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Berkshire Behind the Scenes: Part 1

Rick Casterline made his annual trek to Omaha for the Berkshire Hathaway (NYSE: BRKa  ) (NYSE: BRKb  ) annual meeting, and he took some really great notes. We'll be releasing these serially over the next few days, and we hope you find them as enlightening as we do.

This first part covers the most enjoyable part of the meeting -- a 60-minute film that Berkshire produces each year for the annual general meeting -- as well as the preamble comments from Warren Buffett regarding Berkshire's newest purchase, Israeli cutting-tool manufacturer Iscar.



Qwest Center, Omaha, Neb.

Speakers: Warren E. Buffett and Charles T. Munger

Notes By: Rick Casterline



The company movie opened with Omaha Idol, a cartoon take-off on American Idol. Oprah Winfrey was hosting. This cartoon was made by the same company creating the upcoming Secret Millionaires Club cartoons featuring Warren Buffett. Contestants were competing to see whose business would be bought by Berkshire Hathaway. The three Idol judges were Buffett, Munger, and Mrs. See's.

Microsoft's (Nasdaq: MSFT  ) Bill Gates came out with his "Windows" product, which was an actual window. He said, "Every house should have one of these." In the second round, he came out with his "firewall" product -- an actual section of wall lined with a fire-resistant material.

Steve Jobs appeared with his "spexPod," which is an Apple (Nasdaq: AAPL  ) iPod attached to video sunglasses, so that users can watch video while walking or driving. Munger thought he said "sex pot."

Arnold Schwarzenegger had a new voting machine from California that allows votes only for him.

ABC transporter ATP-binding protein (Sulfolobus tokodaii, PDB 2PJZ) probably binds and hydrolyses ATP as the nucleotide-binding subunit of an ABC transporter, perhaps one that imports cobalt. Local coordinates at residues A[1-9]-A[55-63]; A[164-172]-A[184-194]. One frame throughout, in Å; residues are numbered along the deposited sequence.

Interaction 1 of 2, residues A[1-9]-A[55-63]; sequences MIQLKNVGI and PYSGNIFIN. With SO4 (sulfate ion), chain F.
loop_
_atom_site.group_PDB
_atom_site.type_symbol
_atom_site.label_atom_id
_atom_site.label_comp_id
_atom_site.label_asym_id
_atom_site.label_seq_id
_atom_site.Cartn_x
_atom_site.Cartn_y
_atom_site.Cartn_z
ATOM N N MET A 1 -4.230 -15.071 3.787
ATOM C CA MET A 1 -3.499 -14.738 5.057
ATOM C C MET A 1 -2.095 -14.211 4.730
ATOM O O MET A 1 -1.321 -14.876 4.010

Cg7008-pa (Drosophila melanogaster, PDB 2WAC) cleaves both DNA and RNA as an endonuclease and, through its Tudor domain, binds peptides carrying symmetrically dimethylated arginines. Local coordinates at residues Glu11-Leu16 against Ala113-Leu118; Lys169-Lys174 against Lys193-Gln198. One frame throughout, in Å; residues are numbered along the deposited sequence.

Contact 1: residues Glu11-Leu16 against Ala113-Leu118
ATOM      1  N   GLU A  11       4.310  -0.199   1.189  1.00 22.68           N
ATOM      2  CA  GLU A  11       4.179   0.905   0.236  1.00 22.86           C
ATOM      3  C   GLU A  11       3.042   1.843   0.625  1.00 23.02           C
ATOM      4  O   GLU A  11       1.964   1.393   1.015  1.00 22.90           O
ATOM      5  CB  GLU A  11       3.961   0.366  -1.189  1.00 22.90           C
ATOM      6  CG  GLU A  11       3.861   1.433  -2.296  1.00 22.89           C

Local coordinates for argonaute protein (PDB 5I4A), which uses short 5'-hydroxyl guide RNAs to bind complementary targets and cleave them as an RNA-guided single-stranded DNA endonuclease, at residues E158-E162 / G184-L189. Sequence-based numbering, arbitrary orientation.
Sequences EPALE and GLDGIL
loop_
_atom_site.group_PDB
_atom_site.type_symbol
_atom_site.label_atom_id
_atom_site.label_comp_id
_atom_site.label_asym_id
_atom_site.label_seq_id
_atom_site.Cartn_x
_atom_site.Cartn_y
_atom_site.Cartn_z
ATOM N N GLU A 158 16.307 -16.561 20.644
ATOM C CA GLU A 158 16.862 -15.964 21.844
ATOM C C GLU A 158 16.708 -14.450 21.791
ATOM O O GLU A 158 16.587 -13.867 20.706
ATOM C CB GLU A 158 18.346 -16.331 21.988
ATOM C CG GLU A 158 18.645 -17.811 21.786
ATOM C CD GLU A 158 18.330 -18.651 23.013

Donald Trump was selling a funny-looking toupee "so everyone can look like The Donald."

Snoop Dogg won, though it was hard to know what he was selling because of his dialect. None of the judges knew, either. One of the greatest lines of the movie was after Snoop was told he won, and he declared, "Fo' shizzle, Buffettizzle." Buffett replied back, "Uh, sure, whatever you say."

This was worth the price of admission alone. Where else in the world will you witness Warren Buffett conversing with Snoop Dogg?


The biggest laughs of the day came from a cartoon featuring Buffett and Munger hunting with Dick Cheney, who was dressed as Elmer Fudd. Buffett asked, "Hunting with Dick Cheney? Then you need insurance NOW!" Cheney then shot Munger in the hindquarters, and Munger replied, "Any closer shave would have to be by Gillette!" (These videos are known to always be filled with cheap plugs for BRK products).


This was a clip of Buffett first meeting Bono, who talked briefly about his One Campaign, which, among other things, would like to see wealthy nations commit 1% of their GDP to African aid.


Ellen went to the See's factory/store in L.A., I think as a segment for her TV show. It mostly featured her goofing around in the factory, stealing candy while someone was explaining the business, etc.


This was a clip with Tom Brokaw sitting in between Warren Buffett and Jimmy Buffett. Warren had a ukulele, and Jimmy had his acoustic guitar. Warren said something about the size of the instrument being an indication of talent. They then sang "Ain't She Sweet." This was for a conservation fundraiser in New York. Brokaw is friends with Warren and sends him mail on occasion.


This segment included pictures and video of Buffett's 75th birthday celebration. It featured Buffett playing table tennis against several people. A caption comes up and reads: "Everything was going along just fine. UNTIL ..." It then shows a demon-like picture of last year's junior Ping-Pong champion, who looks about 9 years old. Several clips were shown of the young champ playing Buffett and others, to the tune of "Can't Touch This" by MC Hammer.